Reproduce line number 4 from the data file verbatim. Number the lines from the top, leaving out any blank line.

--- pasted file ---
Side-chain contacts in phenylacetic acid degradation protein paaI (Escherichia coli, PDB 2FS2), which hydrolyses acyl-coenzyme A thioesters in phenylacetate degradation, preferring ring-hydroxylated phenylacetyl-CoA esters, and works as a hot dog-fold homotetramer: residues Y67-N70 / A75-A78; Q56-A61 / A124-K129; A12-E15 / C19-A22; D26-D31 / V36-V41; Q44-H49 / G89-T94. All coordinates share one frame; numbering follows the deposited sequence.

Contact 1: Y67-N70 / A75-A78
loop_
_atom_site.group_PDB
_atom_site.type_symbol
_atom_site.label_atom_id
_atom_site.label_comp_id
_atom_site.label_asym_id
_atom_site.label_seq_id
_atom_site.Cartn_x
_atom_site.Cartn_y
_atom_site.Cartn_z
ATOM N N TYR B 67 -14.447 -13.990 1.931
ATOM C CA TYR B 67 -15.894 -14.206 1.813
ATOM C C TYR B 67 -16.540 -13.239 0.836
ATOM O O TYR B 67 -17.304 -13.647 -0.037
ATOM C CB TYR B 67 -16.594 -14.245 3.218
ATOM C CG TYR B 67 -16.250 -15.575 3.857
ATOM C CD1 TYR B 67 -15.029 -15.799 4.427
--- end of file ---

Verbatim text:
_atom_site.group_PDB